Most Powerful Documentary: Bronx Gothic

Bronx Gothic. Courtesy Grasshopper Film

Bronx Gothic, directed by Andrew Rossi and based on Okwui Okpokwasili's performance of the same name, grants the choreographer and performer's audience intimate access into her process, including her family life and the struggles and triumphs of being a mother. The film is a reminder that in order to produce meaningful dance, you have to dig deeper than you might anticipate during the initial planning. There is so much power that drives Okpokwasili's work, and Bronx Gothic lets us see the blood, sweat and tears that go into that. —Kelsey Grills, assistant editor, audience engagement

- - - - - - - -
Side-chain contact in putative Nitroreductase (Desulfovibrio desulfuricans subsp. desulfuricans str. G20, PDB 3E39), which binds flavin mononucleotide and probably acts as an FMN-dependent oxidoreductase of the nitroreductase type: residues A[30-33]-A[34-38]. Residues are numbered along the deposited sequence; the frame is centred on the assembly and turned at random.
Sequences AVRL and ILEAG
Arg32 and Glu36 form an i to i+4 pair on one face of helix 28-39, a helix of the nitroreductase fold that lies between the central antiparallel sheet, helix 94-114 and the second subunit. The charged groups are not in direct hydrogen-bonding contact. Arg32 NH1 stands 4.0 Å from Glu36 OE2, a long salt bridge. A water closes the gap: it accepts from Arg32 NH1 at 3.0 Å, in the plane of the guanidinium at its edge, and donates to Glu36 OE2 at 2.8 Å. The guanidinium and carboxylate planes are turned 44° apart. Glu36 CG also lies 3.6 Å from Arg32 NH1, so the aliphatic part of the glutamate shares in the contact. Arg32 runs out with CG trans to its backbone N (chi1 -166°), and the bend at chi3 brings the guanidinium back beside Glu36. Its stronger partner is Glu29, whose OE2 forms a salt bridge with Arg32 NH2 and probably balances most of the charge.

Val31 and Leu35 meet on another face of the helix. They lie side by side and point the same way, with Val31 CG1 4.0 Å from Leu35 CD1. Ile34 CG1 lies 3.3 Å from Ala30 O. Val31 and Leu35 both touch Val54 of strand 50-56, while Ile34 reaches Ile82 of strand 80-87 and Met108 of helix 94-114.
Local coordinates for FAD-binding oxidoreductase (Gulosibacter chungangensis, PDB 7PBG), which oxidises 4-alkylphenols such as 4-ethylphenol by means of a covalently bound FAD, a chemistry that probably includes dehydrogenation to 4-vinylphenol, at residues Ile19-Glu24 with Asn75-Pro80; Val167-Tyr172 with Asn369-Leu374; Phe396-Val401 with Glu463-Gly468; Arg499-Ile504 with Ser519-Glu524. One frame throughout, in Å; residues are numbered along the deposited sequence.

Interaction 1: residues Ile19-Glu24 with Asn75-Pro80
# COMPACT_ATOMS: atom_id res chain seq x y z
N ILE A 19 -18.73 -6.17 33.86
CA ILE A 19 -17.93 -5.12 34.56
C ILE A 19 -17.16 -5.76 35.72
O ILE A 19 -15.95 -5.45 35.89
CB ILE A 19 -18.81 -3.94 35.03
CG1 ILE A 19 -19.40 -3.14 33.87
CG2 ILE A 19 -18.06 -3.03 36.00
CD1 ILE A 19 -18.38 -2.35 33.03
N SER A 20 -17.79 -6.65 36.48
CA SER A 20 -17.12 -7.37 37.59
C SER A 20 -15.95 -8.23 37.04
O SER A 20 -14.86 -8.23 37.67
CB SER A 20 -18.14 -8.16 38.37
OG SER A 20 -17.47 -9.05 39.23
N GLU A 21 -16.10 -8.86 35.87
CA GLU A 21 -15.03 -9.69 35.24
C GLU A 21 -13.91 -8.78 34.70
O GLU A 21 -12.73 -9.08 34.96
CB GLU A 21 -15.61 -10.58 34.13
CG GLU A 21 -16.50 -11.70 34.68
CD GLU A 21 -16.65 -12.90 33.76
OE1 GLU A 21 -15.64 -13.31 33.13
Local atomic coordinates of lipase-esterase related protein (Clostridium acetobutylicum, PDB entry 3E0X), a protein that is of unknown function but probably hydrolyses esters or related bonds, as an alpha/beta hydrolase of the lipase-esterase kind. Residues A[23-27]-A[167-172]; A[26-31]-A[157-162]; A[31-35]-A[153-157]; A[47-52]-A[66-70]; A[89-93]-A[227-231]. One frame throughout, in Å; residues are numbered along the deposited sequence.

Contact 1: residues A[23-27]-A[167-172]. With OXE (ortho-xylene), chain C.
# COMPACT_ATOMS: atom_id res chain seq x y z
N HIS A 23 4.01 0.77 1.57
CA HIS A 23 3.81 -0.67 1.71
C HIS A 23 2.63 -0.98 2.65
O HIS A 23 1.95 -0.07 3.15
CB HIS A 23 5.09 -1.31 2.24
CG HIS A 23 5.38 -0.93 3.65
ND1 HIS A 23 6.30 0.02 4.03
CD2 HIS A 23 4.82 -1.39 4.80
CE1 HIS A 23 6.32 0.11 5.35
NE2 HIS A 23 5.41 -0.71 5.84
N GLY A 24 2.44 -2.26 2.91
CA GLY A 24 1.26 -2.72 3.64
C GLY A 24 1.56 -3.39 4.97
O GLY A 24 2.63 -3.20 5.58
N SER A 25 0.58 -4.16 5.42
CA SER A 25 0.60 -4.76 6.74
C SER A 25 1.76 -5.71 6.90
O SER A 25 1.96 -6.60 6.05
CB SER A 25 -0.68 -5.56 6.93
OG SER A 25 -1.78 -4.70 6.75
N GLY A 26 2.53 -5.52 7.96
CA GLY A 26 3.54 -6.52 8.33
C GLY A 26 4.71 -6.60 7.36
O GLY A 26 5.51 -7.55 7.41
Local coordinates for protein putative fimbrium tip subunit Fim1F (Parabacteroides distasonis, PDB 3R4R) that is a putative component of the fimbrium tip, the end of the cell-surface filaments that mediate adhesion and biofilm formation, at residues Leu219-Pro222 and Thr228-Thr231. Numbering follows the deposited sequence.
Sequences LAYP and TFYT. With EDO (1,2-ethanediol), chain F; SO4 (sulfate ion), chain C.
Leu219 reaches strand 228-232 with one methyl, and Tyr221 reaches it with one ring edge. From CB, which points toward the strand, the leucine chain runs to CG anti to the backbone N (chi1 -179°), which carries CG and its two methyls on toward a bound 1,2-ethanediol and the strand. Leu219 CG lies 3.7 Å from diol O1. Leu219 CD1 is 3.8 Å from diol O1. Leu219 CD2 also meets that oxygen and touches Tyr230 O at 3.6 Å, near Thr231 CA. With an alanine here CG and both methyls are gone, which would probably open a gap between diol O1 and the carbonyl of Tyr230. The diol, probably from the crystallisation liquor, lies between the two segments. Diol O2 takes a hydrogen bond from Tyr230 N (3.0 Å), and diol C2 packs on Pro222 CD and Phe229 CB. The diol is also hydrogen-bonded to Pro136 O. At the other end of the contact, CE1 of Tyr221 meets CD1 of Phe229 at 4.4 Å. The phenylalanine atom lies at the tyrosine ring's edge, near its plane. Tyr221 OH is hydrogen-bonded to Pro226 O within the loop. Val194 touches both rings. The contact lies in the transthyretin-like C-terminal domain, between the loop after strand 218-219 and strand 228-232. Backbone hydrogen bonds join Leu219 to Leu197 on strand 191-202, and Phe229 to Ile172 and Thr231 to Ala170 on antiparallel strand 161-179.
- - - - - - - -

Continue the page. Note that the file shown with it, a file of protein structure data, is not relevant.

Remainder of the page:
Most Surprising Performance: Catherine Hurlin in Whipped Cream

Hurlin in Whipped Cream. PC Doug Gifford, Courtesy ABT

In Alexei Ratmansky's fantastical Whipped Cream, American Ballet Theatre's Catherine Hurlin was just as bubbly as the champagne she represented. Until this spring's premiere, the crisp technician was known for her more polite performances, but here she was vivacious, fun, enticing. In a show that's full of visual spectacle, I kept being drawn back to Hurlin's antics. Who knew this corps dancer had such comedic flair? —Madeline Schrock, managing editor


Best Non-Dancing on Broadway: Come From Away, Indecent and Natasha, Pierre & the Great Comet of 1812

Indecent. PC Carol Rosegg, Courtesy Connecticut College